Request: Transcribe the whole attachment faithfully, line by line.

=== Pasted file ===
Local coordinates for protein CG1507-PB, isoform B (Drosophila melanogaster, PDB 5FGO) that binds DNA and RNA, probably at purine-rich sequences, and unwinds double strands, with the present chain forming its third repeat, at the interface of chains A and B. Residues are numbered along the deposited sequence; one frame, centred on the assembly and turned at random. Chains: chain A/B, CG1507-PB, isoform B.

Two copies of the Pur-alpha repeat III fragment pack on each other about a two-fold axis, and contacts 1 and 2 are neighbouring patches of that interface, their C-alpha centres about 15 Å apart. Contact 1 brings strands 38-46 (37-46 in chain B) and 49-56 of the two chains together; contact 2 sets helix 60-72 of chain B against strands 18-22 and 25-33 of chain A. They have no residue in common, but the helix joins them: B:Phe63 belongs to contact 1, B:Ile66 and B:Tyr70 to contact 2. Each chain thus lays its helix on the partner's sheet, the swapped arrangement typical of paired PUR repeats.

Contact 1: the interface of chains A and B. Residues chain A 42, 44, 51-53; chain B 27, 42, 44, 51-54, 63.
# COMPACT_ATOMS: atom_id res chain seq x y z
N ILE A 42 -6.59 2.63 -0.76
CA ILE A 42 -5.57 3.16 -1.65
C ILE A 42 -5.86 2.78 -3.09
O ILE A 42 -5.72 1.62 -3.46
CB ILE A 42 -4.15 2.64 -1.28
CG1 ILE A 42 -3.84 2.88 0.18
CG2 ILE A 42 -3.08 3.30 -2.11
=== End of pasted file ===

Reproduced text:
Local coordinates for protein CG1507-PB, isoform B (Drosophila melanogaster, PDB 5FGO) that binds DNA and RNA, probably at purine-rich sequences, and unwinds double strands, with the present chain forming its third repeat, at the interface of chains A and B. Residues are numbered along the deposited sequence; one frame, centred on the assembly and turned at random. Chains: chain A/B, CG1507-PB, isoform B.

Two copies of the Pur-alpha repeat III fragment pack on each other about a two-fold axis, and contacts 1 and 2 are neighbouring patches of that interface, their C-alpha centres about 15 Å apart. Contact 1 brings strands 38-46 (37-46 in chain B) and 49-56 of the two chains together; contact 2 sets helix 60-72 of chain B against strands 18-22 and 25-33 of chain A. They have no residue in common, but the helix joins them: B:Phe63 belongs to contact 1, B:Ile66 and B:Tyr70 to contact 2. Each chain thus lays its helix on the partner's sheet, the swapped arrangement typical of paired PUR repeats.

Contact 1: the interface of chains A and B. Residues chain A 42, 44, 51-53; chain B 27, 42, 44, 51-54, 63.
# COMPACT_ATOMS: atom_id res chain seq x y z
N ILE A 42 -6.59 2.63 -0.76
CA ILE A 42 -5.57 3.16 -1.65
C ILE A 42 -5.86 2.78 -3.09
O ILE A 42 -5.72 1.62 -3.46
CB ILE A 42 -4.15 2.64 -1.28
CG1 ILE A 42 -3.84 2.88 0.18
CG2 ILE A 42 -3.08 3.30 -2.11